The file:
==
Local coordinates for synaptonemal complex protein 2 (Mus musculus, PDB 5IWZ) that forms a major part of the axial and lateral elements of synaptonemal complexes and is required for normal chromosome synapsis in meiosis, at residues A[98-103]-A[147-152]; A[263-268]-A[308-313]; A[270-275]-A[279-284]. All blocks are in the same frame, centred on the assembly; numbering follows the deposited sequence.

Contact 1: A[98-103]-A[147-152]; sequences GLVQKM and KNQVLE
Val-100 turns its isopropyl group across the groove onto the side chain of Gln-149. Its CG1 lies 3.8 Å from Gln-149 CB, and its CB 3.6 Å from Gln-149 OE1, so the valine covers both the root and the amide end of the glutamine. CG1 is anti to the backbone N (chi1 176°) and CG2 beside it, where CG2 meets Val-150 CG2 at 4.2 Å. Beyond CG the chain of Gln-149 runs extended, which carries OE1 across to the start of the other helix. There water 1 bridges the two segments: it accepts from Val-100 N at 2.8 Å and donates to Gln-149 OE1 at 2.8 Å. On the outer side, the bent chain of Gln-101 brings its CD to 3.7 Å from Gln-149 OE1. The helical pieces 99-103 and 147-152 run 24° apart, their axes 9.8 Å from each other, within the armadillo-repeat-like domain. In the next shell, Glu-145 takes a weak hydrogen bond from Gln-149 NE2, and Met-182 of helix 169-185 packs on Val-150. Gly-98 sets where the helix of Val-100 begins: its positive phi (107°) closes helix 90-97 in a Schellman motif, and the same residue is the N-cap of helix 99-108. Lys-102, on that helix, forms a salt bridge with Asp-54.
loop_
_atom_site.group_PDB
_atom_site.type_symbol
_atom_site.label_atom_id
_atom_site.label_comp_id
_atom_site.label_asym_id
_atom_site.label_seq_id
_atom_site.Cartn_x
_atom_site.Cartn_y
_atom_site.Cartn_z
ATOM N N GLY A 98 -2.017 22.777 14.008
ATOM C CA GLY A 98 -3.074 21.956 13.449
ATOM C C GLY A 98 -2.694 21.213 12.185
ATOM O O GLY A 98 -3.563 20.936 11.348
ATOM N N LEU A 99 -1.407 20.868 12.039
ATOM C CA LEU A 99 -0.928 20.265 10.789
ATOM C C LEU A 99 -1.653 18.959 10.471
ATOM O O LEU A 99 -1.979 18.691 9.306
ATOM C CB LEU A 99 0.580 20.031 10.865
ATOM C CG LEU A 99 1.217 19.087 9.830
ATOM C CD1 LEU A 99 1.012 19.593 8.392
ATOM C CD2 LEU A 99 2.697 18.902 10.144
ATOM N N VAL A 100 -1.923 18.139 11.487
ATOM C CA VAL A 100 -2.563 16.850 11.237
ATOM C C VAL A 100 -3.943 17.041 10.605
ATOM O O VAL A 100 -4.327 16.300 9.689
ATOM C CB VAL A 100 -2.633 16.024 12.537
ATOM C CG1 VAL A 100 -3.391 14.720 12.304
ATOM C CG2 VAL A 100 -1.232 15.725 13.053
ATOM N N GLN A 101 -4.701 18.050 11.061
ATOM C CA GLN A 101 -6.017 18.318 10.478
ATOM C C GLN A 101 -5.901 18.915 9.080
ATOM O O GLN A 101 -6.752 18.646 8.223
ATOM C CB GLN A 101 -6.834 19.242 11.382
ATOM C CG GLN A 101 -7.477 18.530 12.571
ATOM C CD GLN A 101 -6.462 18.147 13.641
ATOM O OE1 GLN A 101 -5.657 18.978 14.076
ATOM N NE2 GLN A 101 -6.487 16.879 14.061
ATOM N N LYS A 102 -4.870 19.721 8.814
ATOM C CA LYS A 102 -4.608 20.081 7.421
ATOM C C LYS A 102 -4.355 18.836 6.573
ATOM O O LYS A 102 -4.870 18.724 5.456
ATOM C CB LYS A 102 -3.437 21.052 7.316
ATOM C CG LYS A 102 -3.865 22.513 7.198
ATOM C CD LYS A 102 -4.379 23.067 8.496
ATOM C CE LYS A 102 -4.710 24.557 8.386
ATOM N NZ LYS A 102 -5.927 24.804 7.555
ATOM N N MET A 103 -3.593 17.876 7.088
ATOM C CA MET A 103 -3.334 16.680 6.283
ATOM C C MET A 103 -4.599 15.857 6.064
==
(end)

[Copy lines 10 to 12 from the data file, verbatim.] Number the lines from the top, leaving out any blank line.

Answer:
_atom_site.label_seq_id
_atom_site.Cartn_x
_atom_site.Cartn_y